Severe Weather

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Safety is paramount when dealing with extreme weather. Find out how to keep you and your family protected.

  • 7 tips for summer storm safety

    There are a number of simple steps home owners can take to protect personal safety, preserve electrical equipment, and deal with potential damage to the home’s electrical system.

    Follow the checklist below to help get yourself and your property ready ahead of storm season.

    1. Put safety first
      Don’t attempt do-it-yourself repairs if your property suffers storm damage, including your home’s electrical system and any electrical appliances affected. Call a qualified electrical contractor to help.
    2. Protect the system
      Ask an electrician about having lightning protection installed in your switchboard to protect all appliances. A small investment in surge protection could save you thousands of dollars to replace electrical items.
    3. Go offline before the storm
      Unplug all sensitive appliances, such as computers and TVs, and disconnect the telephone and TV antenna before the storm arrives.
    4. Don’t connect during the storm
      Don’t use equipment directly connected to electricity, including the stove, during a severe storm.
    5. Be wary of wires
      Don’t go outside to check the damage before an electrician arrives, especially during a storm, as fallen power lines are easily concealed and can be deadly.
    6. Call an electrician before your energy distributor
      If the wires have been torn down in a black out, most houses will require internal repairs before the power can be reconnected. In those cases, you need to contact an electrician before the distributor is called out, as your electricity distributor will be unable to assist until the wiring is fixed.
    7. Be confident in your contractor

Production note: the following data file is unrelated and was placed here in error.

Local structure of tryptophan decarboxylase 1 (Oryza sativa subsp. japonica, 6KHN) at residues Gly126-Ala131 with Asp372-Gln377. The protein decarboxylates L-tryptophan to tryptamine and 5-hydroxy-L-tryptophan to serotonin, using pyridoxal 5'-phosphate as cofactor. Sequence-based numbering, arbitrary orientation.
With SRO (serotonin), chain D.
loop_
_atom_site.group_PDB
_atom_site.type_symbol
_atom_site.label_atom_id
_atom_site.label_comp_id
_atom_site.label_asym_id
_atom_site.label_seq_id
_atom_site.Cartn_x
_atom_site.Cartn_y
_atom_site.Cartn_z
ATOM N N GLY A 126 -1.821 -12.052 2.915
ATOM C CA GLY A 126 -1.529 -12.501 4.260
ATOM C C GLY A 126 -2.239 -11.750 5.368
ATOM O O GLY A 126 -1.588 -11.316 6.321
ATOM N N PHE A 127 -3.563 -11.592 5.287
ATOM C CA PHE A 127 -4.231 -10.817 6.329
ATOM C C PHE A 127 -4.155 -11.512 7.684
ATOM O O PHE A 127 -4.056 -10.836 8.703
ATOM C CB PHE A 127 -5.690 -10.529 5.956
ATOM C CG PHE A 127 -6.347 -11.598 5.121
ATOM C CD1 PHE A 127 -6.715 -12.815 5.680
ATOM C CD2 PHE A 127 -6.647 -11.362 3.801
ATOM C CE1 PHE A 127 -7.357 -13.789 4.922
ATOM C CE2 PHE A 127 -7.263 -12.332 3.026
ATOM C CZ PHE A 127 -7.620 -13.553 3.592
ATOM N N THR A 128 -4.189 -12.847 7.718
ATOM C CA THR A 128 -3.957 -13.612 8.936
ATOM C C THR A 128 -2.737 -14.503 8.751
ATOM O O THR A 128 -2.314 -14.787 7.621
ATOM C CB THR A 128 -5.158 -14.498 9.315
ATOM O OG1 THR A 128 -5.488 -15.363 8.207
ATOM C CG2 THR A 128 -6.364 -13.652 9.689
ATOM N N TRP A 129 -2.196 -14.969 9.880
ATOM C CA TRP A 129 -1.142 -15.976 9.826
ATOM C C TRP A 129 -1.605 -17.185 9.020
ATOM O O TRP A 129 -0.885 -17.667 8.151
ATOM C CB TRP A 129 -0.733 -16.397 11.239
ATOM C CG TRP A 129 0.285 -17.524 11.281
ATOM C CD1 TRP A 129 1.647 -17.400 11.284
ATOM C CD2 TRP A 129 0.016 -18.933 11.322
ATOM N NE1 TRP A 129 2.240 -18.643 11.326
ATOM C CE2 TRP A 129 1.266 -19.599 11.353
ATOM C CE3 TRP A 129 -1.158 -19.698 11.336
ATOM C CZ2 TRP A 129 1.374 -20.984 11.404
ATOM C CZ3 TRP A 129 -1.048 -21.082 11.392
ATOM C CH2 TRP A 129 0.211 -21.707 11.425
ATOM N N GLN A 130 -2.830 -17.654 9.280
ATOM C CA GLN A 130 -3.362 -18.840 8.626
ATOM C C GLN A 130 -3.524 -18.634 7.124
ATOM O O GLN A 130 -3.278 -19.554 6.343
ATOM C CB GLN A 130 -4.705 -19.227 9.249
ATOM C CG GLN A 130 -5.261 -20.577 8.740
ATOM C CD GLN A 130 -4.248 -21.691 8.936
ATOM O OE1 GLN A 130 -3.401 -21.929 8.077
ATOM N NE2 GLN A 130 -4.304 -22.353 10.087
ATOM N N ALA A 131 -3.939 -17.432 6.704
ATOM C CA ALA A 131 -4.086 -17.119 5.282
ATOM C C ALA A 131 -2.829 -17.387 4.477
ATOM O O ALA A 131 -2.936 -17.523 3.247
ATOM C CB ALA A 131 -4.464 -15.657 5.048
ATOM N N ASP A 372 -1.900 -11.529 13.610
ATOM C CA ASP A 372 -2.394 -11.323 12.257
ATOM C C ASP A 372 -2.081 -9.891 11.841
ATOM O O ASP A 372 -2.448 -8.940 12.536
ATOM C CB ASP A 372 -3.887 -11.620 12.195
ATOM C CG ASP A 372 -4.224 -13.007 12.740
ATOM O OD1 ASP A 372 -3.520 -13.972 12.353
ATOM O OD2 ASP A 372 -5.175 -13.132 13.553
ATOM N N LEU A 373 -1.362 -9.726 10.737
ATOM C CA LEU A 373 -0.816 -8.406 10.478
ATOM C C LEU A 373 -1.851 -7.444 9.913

If you suffer storm damage, Master Electricians Australia can connect you with a local electrical contractor. Call 1300 889 198 or use the online electrician booking system and an accredited electrician will provide urgent assistance.
  • What to do during a flood

    If your property is in danger of flooding it is essential you take precautions to avoid the risk of electrocution.

    The four key precautions to keep in mind:

    • Ensure the main switch has been turned off
    • Ensure any solar or battery system is shut down. Follow the procedures labelled on the front of these devices.
    • Ensure appliances are unplugged and removed from power outlets
    • Contact an electrician to check for damage prior to restoring the electricity.

    Appliance safety

    Ensure any appliances are clear of any electrical faults to avoid any further loss or damage. A wet toaster or a damp hairdryer can give an electric shock or spark a fire so make sure all electrical appliances are declared 100 percent safe before they are plugged back in. These kinds of checks should be routine during flood clean-ups.

    A Master Electrician will be able to accurately assess any electrical risks in your home, including testing household appliances for electrical faults or water damage.

    Power lines

    Take care for fallen or damaged power lines. Fallen power lines are very dangerous and can be especially hard to see at night and when hidden in trees or other flood debris. Always assume fallen power lines are ‘live’, keep away and warn others to do the same. Report fallen power lines and trees or branches in contact with power lines to your electricity provider.

    Safety switches